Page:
Political labels aren’t the best way to judge judges

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Don’t come to me for political advice. Thomas Baker, a Killeen attorney, knows that.

He called a year ago, and asked, “Should I run for the 3rd Court of Appeals?” Noting that that was a solid GOP district, I asked, “Are you well-known? Do you have money? Is there some reason incumbent Senior Justice David Puryear, who easily won election in his previous races, might be vulnerable?”

Thomas Baker answered no to each question; however, he was personally upset at one of Puryear’s rulings. I told him the outcome would be influenced strongly by top-of-the-ballot-races and added, “You’ll probably get slaughtered.”

Several months later, I spoke at a State Bar of Texas event and saw Democrat Chari Kelly, who was running for a different place on the same court. She and her attorney husband Adam Schramek were campaigning furiously, going everywhere. I asked if she had seen Thomas and was told he had stopped campaigning. I knew he was discouraged, as his fund-raising had been fruitless.

But on Election Night, Thomas sent me a note: “I didn’t get slaughtered.”

Sure enough, he won his race 54 percent to 46 percent, the same winning margin as Chari Kelly. Did each candidate campaign exactly as hard and have the same credentials? Was each opponent equally qualified? Of course not.

I assumed that Republican Gov. Greg Abbott's re-election bid would drive excited GOP voters to the polls. Instead, he had no trouble beating an unknown and ineffectual Democrat. What did motivate voters, however, was the U.S. Senate Race between Ted Cruz and Beto O’Rourke. While O’Rourke lost by more than 200,000 votes, he attracted a huge Democratic vote in large cities. Travis County turnout was enough to offset the other counties in the district served by the state’s 3rd Court of Appeals.

The flip side of the unexpected Democratic victory was the defeat of Republican appellate judges like Houston’s Brett Busby and David Farr, both of whom, aside from owning stellar reputations, have gone out their way to help attorneys.

While Democrats won contested races in Dallas, Harris, El Paso and Bexar Counties, every Democrat lost in the statewide elections for the Texas Court of Criminal Appeals and the Texas Supreme Court.

Judicial general election outcomes are based much more on the results of the most popular races, rather than the attributes of the judicial candidates.

My dog Roosticus could be a judge if she picked the right party. It turns out The Honorable Barbara Rice Stalder, newly-elected judge of the 280th District in Harris County, has invited her to attend court and comfort children requiring judicial conferences. Stalder sent me a note saying, “Thank Beto for me.”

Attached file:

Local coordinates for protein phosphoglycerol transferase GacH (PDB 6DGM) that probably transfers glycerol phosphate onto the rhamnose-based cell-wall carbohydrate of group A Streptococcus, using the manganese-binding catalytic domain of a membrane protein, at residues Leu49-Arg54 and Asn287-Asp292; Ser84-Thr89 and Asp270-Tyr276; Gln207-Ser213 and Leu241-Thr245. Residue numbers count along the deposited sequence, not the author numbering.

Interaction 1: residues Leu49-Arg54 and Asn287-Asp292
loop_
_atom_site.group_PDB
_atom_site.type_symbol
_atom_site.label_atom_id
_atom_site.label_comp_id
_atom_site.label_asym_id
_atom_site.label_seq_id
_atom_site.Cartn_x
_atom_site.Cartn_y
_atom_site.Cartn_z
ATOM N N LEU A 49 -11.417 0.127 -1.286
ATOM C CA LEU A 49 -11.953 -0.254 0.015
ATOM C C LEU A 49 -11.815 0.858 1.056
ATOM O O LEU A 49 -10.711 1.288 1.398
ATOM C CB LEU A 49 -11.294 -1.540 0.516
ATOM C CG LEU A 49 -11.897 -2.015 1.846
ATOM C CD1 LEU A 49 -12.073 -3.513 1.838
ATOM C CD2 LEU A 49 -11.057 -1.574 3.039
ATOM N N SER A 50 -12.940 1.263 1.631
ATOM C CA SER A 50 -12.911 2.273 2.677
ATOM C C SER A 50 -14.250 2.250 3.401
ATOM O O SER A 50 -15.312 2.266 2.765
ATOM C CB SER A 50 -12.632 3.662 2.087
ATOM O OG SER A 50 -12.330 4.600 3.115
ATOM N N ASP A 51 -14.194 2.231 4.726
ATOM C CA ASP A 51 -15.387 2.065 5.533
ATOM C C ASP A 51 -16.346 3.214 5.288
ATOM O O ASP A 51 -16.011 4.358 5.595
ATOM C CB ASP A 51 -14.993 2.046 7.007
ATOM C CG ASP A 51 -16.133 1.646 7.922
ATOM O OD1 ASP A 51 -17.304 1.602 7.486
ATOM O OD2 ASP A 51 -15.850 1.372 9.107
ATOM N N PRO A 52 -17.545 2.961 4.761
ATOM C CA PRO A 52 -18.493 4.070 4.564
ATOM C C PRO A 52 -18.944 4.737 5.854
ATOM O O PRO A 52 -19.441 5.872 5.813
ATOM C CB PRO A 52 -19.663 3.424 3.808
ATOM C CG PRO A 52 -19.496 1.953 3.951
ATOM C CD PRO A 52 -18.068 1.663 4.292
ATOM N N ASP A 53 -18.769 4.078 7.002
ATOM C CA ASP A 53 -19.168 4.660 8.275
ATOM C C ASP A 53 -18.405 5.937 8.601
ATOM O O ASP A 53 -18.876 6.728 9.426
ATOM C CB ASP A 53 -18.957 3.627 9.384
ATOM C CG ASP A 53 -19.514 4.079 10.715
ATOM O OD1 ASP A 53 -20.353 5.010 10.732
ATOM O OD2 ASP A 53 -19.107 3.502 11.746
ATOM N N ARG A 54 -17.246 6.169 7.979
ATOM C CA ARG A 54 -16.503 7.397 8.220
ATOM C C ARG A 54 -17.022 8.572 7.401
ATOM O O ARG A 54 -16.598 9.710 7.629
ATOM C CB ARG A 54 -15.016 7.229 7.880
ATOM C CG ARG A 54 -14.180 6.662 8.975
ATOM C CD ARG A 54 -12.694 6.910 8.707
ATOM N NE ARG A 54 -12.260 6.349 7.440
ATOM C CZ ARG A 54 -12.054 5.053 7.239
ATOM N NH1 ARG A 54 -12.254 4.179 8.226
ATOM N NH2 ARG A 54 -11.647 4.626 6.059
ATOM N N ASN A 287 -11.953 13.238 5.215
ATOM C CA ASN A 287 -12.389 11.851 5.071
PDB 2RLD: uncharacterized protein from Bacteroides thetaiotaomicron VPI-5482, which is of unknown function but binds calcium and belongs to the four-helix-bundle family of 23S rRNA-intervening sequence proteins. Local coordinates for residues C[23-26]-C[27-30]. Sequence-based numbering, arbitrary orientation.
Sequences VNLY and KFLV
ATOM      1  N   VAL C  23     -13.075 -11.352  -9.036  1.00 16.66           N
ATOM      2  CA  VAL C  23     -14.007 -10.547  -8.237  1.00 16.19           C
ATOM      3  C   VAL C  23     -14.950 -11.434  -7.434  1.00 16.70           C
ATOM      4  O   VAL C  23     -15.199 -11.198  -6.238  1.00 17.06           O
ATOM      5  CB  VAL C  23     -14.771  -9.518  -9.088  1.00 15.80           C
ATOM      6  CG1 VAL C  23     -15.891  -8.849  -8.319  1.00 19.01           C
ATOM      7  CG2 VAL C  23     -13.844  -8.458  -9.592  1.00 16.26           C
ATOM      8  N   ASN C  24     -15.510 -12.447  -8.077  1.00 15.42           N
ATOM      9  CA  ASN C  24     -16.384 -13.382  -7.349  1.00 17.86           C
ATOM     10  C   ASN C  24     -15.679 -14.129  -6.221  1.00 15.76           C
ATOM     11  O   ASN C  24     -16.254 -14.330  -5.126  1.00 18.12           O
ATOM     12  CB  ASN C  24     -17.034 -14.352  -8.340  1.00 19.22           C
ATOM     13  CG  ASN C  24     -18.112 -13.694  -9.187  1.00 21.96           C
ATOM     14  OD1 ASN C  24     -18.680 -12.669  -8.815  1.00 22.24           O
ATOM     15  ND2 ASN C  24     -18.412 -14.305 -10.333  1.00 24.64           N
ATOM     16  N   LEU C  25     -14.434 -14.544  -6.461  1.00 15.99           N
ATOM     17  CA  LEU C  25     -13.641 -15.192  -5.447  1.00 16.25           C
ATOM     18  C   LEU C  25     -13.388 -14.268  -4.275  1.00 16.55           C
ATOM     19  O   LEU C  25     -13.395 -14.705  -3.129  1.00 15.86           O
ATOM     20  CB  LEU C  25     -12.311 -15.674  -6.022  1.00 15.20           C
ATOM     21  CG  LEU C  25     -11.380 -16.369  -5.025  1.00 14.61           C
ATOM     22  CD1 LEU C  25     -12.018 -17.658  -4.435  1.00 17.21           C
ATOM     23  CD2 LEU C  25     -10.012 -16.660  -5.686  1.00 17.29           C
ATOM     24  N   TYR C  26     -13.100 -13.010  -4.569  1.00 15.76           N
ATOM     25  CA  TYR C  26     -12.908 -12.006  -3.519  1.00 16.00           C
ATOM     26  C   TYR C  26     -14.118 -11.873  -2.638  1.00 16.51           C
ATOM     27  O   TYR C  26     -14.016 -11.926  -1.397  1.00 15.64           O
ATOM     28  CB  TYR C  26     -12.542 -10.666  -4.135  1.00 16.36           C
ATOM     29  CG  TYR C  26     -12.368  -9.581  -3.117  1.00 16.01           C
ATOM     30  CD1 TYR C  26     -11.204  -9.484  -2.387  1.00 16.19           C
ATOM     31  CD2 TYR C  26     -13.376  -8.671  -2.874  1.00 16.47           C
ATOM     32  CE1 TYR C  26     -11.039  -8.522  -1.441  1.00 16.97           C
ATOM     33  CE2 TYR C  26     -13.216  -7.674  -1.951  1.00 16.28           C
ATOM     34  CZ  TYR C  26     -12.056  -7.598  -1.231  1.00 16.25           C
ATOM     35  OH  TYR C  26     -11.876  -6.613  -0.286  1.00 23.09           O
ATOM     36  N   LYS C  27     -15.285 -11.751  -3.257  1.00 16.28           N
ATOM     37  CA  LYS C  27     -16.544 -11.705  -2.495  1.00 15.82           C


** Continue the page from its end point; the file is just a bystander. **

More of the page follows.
Party affiliation is not the best way to elect our judges. Neither party has a monopoly on effective jurists. The 2018 election is the last time we’ll have straight-party voting in Texas, but party labels remain a very strong influence in judicial elections. Even though the straight ticket option will be eliminated, this won’t change people’s habits; many will simply select their party’s candidates one by one, all the way down the ballot. An analysis I wrote a few years ago for the Austin American-Statesman of previous statewide elections demonstrated that, even after subtracting the straight-party vote, there is little variance between the candidates’ support.

In 2006, Republican Texas Supreme Court Chief Justice Wallace Jefferson advocated non-partisan judicial races. The public is not going to evaluate each candidate on a long list of hopefuls.

In many counties, local bar associations survey their lawyers and rate judges. This is quite helpful, as most attorneys try to do an honest job and political party is usually left out. In addition, its crucial to check the State Commission on Judicial Conduct’s online records concerning disciplinary sanctions; it’s best to support a candidate who has not been sanctioned, and to give the other person a chance.

For overall improvement, however, removing the party labels would force more voters to actually investigate the people running for the bench. That would be the most valuable impetus towards a better-qualified judiciary.